Five Minute Fiction 101
Five Minute Fiction is an ongoing experiment. The goal: To write as much as I can in five minutes, letting the fingers do the work, then go back and clean it up. Written quickly, these aren’t perfect stories, composed on the spur of the moment with little forethought and limited writing time. They’re nothing more than first drafts. Please consider these simple weekly exercises, with the singular hope that I don’t bore the reader.
I happened to have gotten sick this weekend after my camping trip, so I stuck to my self-imposed five minute time limit to write this post then quickly found my way back to the couch.
Admittedly, this is not my best work, but hey…I’m sick.
Yesterday I read about a koala in Australia who performs open heart surgery. His success rate is higher than any other cardiac surgeon, with limited occurrences of infection and complications. Doctors around the world study his cases, and his revolutionary technique of oxygenating blood by filtering it though a layer of masticated eucalyptus leaves prior to reintroducing it to circulatory system has been included in Dr. Conrad’s esteemed book Modern Surgery, Modern Times, Harvard Medical School’s Four Chambers study guide, and Keystone Logic’s Heart Surgery For Dummies.
It’s been noted in the press that the natural inherent dexterity of the koala’s tiny wrists make it the obvious choice when undergoing delicate work such as heart surgery, especially when dealing with complications related to Adriatic defects and ventricle tears where their ambidextrous, dual opposing thumbs and rough pads are able to manipulate human tissue with surprising ease and precision.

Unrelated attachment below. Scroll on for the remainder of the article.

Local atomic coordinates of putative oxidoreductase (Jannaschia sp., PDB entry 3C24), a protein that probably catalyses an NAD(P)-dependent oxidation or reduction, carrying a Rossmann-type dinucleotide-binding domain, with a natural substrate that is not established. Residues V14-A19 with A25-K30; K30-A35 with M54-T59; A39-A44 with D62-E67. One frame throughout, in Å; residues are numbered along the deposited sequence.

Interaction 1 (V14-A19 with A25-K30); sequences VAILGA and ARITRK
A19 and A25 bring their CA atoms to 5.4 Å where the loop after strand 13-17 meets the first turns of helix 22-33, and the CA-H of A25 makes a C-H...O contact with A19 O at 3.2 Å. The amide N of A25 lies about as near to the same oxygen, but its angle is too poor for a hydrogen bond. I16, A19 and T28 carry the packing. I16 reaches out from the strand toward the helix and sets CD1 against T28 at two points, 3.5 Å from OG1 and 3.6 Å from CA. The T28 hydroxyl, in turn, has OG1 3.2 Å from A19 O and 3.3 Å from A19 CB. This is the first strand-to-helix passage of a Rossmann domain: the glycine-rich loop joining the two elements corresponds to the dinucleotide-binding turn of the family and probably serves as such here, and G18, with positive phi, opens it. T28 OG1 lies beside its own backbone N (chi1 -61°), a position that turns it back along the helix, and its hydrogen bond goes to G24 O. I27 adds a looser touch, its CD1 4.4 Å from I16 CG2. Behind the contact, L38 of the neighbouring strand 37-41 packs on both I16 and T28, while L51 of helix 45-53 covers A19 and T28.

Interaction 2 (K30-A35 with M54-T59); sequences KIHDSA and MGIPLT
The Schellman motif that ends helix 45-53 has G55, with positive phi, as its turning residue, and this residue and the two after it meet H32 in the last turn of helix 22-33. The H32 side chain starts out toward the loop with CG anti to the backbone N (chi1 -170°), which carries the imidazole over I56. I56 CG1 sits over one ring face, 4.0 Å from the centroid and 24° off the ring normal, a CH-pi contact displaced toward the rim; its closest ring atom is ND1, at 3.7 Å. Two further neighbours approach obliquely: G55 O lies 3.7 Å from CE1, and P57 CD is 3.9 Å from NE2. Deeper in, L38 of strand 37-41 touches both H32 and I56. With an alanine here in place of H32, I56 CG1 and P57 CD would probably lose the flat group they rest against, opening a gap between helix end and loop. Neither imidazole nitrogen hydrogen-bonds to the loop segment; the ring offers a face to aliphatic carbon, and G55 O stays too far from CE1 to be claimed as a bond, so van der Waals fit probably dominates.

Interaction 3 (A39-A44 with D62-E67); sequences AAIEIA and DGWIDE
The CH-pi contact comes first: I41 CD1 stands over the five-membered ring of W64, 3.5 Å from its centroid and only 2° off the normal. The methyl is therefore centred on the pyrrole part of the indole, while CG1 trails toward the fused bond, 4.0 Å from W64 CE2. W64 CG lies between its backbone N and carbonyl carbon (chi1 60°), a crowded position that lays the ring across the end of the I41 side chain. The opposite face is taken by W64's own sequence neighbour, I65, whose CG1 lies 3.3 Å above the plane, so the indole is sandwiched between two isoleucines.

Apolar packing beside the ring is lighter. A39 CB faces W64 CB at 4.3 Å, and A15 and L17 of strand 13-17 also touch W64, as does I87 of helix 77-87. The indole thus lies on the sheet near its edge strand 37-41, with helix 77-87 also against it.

Though lacking vocal chords capable of human speech, this amazing marsupial communicates through a series of hand gestures, ear twitches, and a rudimentary form of Gerke code which he taps out with his rear climbing claws as he operates. This, of course, has forced his technicians to undergo a rigorous communication course to ensure that interpretive mistakes are not made during complicated surgical procedures.
So respected is this koala that he’s been granted honorary doctorate degrees from such prestigious schools of medicine as the University of South Dakota, Ohio University, and the University of Washington where he gave the commencement address for the class of 2010 in which he famously tapped out on the oaken podium with his climbing claws on that warm June afternoon these words:
“Learning how to think really means learning how to exercise not only the mind but also your smaller pterygoid fossas. It means being aware not only of the branches you navigate, but their thickness and well. For if you pay attention and focus on your surroundings you can construct meaning from the tiniest of details. Oh, and eat your greens.”
It’s also been noted in the press that the author of this piece is a habitual liar.